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Client Regex Usage

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Using Tokensregex, Semgrex and Tregex with the client

Separate client functions are provided to run Tokensregex, Semgrex, Tregex pattern matching with the CoreNLP client. The following example shows how to start a new client and use TokensRegex to find patterns in text:

text = "Chris Manning is a nice person. Chris wrote a simple sentence. He also gives oranges to people."
with CoreNLPClient(
        annotators=['tokenize','ssplit','pos','lemma','ner', 'parse', 'depparse'],
        timeout=30000,
        memory='16G') as client:

    # Use tokensregex patterns to find who wrote a sentence.
    pattern = '([ner: PERSON]+) /wrote/ /an?/ []{0,3} /sentence|article/'
    matches = client.tokensregex(text, pattern)
    # sentences contains a list with matches for each sentence.
    print(len(matches["sentences"])) # prints: 3
    # length tells you whether or not there are any matches in this
    print(matches["sentences"][1]["length"]) # prints: 1
    # You can access matches like most regex groups.
    print(matches["sentences"][1]["0"]["text"]) # prints: "Chris wrote a simple sentence"
    print(matches["sentences"][1]["0"]["1"]["text"]) # prints: "Chris"

Aside from surface level patterns, the CoreNLPClient also allows you to use CoreNLP to extract patterns in syntactic structures. Here is an example shows how to use Semgrex and Tregex on the same piece of text:

text = "Chris Manning is a nice person. Chris wrote a simple sentence. He also gives oranges to people."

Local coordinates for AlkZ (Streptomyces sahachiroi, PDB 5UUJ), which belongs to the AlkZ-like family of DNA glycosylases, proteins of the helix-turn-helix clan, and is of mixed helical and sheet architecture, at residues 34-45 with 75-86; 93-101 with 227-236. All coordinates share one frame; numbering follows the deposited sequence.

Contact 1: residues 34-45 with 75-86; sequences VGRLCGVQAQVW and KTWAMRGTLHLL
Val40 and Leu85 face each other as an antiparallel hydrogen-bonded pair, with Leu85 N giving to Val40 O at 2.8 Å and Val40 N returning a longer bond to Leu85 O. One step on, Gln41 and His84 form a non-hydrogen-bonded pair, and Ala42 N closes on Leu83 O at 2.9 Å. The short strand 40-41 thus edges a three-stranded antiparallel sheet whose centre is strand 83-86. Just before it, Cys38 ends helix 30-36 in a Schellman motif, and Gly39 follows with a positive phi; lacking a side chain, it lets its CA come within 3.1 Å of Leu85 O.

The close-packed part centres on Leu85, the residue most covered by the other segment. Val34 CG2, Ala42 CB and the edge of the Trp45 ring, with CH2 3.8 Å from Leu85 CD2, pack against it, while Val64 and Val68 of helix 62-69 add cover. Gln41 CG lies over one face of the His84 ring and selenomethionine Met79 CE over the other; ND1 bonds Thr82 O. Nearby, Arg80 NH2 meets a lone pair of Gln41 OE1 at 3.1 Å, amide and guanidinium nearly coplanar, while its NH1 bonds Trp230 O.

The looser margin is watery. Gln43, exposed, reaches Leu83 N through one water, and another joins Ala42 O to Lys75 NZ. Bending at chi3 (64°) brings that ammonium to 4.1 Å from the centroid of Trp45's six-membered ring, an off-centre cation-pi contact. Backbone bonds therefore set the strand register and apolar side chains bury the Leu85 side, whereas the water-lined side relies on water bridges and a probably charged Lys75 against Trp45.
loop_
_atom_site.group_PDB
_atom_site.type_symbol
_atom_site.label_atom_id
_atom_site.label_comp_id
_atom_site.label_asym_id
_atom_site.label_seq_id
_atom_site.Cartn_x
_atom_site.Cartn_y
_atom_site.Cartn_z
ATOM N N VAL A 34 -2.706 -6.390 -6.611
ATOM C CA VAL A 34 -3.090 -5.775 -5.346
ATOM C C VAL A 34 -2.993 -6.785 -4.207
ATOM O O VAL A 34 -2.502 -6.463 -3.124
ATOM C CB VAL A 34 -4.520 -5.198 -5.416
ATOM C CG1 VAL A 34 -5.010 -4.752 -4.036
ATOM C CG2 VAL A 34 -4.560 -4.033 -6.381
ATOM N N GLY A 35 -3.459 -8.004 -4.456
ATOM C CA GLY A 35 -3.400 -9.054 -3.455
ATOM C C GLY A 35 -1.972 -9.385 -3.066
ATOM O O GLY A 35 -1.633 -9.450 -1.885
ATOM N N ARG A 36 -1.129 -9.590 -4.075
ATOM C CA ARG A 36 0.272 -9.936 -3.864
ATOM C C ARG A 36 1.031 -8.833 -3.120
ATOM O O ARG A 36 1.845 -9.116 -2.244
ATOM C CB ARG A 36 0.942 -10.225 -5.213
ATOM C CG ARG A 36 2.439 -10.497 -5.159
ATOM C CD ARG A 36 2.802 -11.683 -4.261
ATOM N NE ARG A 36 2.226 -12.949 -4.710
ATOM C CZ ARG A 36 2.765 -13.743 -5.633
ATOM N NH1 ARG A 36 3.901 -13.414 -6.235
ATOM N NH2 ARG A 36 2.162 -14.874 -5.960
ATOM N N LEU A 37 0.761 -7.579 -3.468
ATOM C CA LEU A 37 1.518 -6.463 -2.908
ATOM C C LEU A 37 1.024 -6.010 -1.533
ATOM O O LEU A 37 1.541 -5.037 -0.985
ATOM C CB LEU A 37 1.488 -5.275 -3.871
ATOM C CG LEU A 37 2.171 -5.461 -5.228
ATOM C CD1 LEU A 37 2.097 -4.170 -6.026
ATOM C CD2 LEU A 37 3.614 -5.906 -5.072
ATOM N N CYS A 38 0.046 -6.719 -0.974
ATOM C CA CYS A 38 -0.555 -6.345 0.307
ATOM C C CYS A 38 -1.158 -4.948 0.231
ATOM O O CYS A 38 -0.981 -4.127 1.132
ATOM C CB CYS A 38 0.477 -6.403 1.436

with CoreNLPClient(
        annotators=['tokenize','ssplit','pos','lemma','ner', 'parse', 'depparse'],
        timeout=30000,
        memory='16G') as client:

    # Use semgrex patterns to directly find who wrote what.
    pattern = '{word:wrote} >nsubj {}=subject >obj {}=object'
    matches = client.semgrex(text, pattern)
    # sentences contains a list with matches for each sentence.
    print(len(matches["sentences"])) # prints: 3
    # length tells you whether or not there are any matches in this
    print(matches["sentences"][1]["length"]) # prints: 1
    # You can access matches like most regex groups.
    print(matches["sentences"][1]["0"]["text"]) # prints: "wrote"
    print(matches["sentences"][1]["0"]["$subject"]["text"]) # prints: "Chris"
    print(matches["sentences"][1]["0"]["$object"]["text"]) # prints: "sentence"

    # Tregex example
    pattern = 'NP'
    matches = client.tregex(text, pattern)
    # You can access matches similarly
    print(matches['sentences'][1]['1']['match']) # prints: "(NP (DT a) (JJ simple) (NN sentence))\n"

Using Semgrex on depparse

New in v1.1

Note that each of the previous methods rely on using CoreNLP for the language processing. It is also possible to use semgrex to search dependencies produced by the depparse module of stanza.

For example:

import stanza
import stanza.server.semgrex as semgrex

# stanza.download("en")
nlp = stanza.Pipeline("en", processors="tokenize,pos,lemma,depparse")

doc = nlp("Banning opal removed all artifact decks from the meta.  I miss playing lantern.")
semgrex_results = semgrex.process_doc(doc,
                                      "{pos:NN}=object <obl {}=action",
                                      "{cpos:NOUN}=thing <obj {cpos:VERB}=action")
print(semgrex_results)

This uses CoreNLP semgrex by launching a new java process. Even though it is inexpensive to launch a single process, it is best to group all of the semgrex patterns to be run on a single doc into a single function call.

The result will be a CoreNLP_pb2.SemgrexResponse protobuf object, which contains nested lists for each sentence, for each semgrex query. For this snippet, the result will look like:

result {
  result {
    match {
      index: 9
      node {
        name: "action"
        index: 3
      }
      node {
        name: "object"
        index: 9
      }
    }
  }
  result {
    match {
      index: 6
      node {
        name: "action"
        index: 3
      }
      node {
        name: "thing"
        index: 6
      }
    }
    match {
      index: 2
      node {
        name: "action"
        index: 1
      }
      node {
        name: "thing"
        index: 2
      }
    }
  }
}
result {
  result {
  }
  result {
    match {
      index: 4
      node {
        name: "action"
        index: 3
      }
      node {
        name: "thing"
        index: 4
      }
    }
  }
}